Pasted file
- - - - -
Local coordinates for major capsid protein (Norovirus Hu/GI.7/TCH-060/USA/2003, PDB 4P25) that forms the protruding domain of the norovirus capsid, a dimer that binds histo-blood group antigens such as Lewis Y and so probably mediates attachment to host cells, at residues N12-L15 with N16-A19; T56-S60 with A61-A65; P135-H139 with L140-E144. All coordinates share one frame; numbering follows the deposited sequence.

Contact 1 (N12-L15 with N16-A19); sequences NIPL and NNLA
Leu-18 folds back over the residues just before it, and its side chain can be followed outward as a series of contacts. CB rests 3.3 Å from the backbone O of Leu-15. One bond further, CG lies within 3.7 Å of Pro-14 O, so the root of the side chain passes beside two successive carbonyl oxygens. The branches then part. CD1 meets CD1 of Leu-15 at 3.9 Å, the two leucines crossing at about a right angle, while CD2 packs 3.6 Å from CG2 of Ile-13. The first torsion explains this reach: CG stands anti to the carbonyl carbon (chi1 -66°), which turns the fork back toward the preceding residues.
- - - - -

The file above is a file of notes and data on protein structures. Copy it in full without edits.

Local coordinates for major capsid protein (Norovirus Hu/GI.7/TCH-060/USA/2003, PDB 4P25) that forms the protruding domain of the norovirus capsid, a dimer that binds histo-blood group antigens such as Lewis Y and so probably mediates attachment to host cells, at residues N12-L15 with N16-A19; T56-S60 with A61-A65; P135-H139 with L140-E144. All coordinates share one frame; numbering follows the deposited sequence.

Contact 1 (N12-L15 with N16-A19); sequences NIPL and NNLA
Leu-18 folds back over the residues just before it, and its side chain can be followed outward as a series of contacts. CB rests 3.3 Å from the backbone O of Leu-15. One bond further, CG lies within 3.7 Å of Pro-14 O, so the root of the side chain passes beside two successive carbonyl oxygens. The branches then part. CD1 meets CD1 of Leu-15 at 3.9 Å, the two leucines crossing at about a right angle, while CD2 packs 3.6 Å from CG2 of Ile-13. The first torsion explains this reach: CG stands anti to the carbonyl carbon (chi1 -66°), which turns the fork back toward the preceding residues.